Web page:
The thing that makes this sort of book fun, for me, is the way the supernatural gets woven in with the actual history of film. Ancient Images, for instance, has Boris Karloff and Bela Lugosi appearing in their only British-made collaboration, and uses this to comment on the censorship of horrific material, both in the 1930s when the film was made, and the 1980s when the novel was written; Flicker weaves all sorts of Hollywood lore into its tale of how the darkness between movie frames can be used to unleash a more metaphysical kind of darkness on the world, including, for instance, Orson Welles’s attempt to film Heart of Darkness. I don’t have the knowledge of Mexican horror — or Mexican film generally — to know how much of this meshing-with-reality Moreno-Garcia is doing in her narrative, but a telling point, perhaps, is that I didn’t come away (as I usually do with this kind of book) with a list of films to seek out. (The one I remember her mentioning, the Spanish-language version of Universal’s Dracula which was filmed in parallel with the English-language version, is certainly worth a watch.)

Another trouble with approaching Silver Nitrate from the point of view of a connoisseur of this particular sub-genre is that I was wondering what new thing Moreno-Garcia would do with the idea of the supernaturally-charged film. But there isn’t a twist on the genre, here. Instead, the villain of the piece is, in the end, something of a stock baddie: an evil occultist and leader of a rather generic cult, a racist and would-be Übermensch whose philosophy (“Seize the world, squeeze it for every drop of power, smite your enemies”! ) is rather too off-the-shelf to develop any interesting angles. The supernatural, here, has no cosmic implications, it’s just imposing your will and making things happen, with no lasting cost.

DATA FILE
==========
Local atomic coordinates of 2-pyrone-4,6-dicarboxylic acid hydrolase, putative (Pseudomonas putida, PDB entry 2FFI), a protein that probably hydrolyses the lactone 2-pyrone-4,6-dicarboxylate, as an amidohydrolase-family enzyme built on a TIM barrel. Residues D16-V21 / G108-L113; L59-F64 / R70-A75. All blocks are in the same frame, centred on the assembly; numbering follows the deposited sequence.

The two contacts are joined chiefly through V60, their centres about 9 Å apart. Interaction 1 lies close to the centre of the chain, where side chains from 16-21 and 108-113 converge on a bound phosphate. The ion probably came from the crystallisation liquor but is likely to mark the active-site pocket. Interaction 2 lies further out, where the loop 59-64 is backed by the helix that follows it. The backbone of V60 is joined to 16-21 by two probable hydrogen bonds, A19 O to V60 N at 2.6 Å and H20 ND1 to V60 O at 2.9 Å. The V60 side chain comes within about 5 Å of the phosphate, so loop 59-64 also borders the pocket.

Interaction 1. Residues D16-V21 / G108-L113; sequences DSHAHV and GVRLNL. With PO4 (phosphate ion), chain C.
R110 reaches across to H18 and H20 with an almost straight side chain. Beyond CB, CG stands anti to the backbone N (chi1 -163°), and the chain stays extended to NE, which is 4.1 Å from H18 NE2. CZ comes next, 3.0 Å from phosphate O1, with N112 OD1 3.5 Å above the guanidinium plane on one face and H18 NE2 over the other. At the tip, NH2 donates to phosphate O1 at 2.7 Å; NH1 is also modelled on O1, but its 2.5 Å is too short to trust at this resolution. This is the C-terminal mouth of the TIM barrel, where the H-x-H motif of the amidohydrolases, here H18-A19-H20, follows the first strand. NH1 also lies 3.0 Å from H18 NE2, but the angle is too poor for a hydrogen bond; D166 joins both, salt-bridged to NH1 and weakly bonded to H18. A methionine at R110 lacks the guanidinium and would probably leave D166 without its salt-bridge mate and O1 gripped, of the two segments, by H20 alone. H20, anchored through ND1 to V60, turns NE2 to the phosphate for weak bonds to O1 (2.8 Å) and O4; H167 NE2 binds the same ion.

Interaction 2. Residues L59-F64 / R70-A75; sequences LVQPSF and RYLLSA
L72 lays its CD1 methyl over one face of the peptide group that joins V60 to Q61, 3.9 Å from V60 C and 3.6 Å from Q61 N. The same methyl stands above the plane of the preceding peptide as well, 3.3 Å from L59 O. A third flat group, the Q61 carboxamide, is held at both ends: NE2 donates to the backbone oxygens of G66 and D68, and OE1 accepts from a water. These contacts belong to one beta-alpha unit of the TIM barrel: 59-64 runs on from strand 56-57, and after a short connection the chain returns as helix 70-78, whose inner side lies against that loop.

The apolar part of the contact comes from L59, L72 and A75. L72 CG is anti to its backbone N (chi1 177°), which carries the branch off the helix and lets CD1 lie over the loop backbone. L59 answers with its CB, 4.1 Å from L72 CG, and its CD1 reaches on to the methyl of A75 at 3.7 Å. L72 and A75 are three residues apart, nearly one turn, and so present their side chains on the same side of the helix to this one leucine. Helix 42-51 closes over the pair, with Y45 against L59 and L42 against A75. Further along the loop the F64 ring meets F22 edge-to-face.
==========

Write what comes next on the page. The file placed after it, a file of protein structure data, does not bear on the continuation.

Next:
I didn’t really care about the main characters, either. Perhaps one of the things that characterises the other narratives I’ve mentioned is the way their protagonists tend to get more and more isolated as they’re drawn further into their labyrinthine researches, until, when they finally realise they’re up against the supernatural, they’re so far gone that no one will believe them. Here — though they have their isolated moments — Montserrat and Tristán aren’t, ultimately, alone with the supernatural, and when the occult powers start flying, they’re just as capable of wielding them as their enemies, so there’s no sense of being up against something inherently weird. It’s a “superpowers” style of magic rather than the metaphysically frightening darkness that haunts the likes of Cigarette Burns (tortured angels!), Ancient Images (ancient rites!) or The Grin of the Dark (the, um, grin of the dark).